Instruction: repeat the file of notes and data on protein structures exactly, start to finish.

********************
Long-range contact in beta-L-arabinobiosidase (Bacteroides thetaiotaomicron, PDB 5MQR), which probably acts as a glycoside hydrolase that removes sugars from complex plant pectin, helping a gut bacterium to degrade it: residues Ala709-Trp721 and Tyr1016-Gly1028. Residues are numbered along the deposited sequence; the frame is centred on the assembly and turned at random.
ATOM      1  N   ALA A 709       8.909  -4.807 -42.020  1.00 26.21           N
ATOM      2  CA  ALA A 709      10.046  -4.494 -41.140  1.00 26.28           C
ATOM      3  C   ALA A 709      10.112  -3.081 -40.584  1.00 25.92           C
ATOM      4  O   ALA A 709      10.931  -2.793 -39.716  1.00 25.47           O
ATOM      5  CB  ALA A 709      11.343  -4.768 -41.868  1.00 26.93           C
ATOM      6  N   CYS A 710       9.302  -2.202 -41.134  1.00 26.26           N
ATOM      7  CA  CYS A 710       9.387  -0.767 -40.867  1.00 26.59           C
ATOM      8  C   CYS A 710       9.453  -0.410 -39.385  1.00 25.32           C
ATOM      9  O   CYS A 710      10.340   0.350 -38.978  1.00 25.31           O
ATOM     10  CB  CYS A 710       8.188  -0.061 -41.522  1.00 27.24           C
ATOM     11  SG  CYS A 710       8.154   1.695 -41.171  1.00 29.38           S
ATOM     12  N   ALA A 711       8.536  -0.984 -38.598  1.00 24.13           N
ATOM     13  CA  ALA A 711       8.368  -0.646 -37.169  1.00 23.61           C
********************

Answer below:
Long-range contact in beta-L-arabinobiosidase (Bacteroides thetaiotaomicron, PDB 5MQR), which probably acts as a glycoside hydrolase that removes sugars from complex plant pectin, helping a gut bacterium to degrade it: residues Ala709-Trp721 and Tyr1016-Gly1028. Residues are numbered along the deposited sequence; the frame is centred on the assembly and turned at random.
ATOM      1  N   ALA A 709       8.909  -4.807 -42.020  1.00 26.21           N
ATOM      2  CA  ALA A 709      10.046  -4.494 -41.140  1.00 26.28           C
ATOM      3  C   ALA A 709      10.112  -3.081 -40.584  1.00 25.92           C
ATOM      4  O   ALA A 709      10.931  -2.793 -39.716  1.00 25.47           O
ATOM      5  CB  ALA A 709      11.343  -4.768 -41.868  1.00 26.93           C
ATOM      6  N   CYS A 710       9.302  -2.202 -41.134  1.00 26.26           N
ATOM      7  CA  CYS A 710       9.387  -0.767 -40.867  1.00 26.59           C
ATOM      8  C   CYS A 710       9.453  -0.410 -39.385  1.00 25.32           C
ATOM      9  O   CYS A 710      10.340   0.350 -38.978  1.00 25.31           O
ATOM     10  CB  CYS A 710       8.188  -0.061 -41.522  1.00 27.24           C
ATOM     11  SG  CYS A 710       8.154   1.695 -41.171  1.00 29.38           S
ATOM     12  N   ALA A 711       8.536  -0.984 -38.598  1.00 24.13           N
ATOM     13  CA  ALA A 711       8.368  -0.646 -37.169  1.00 23.61           C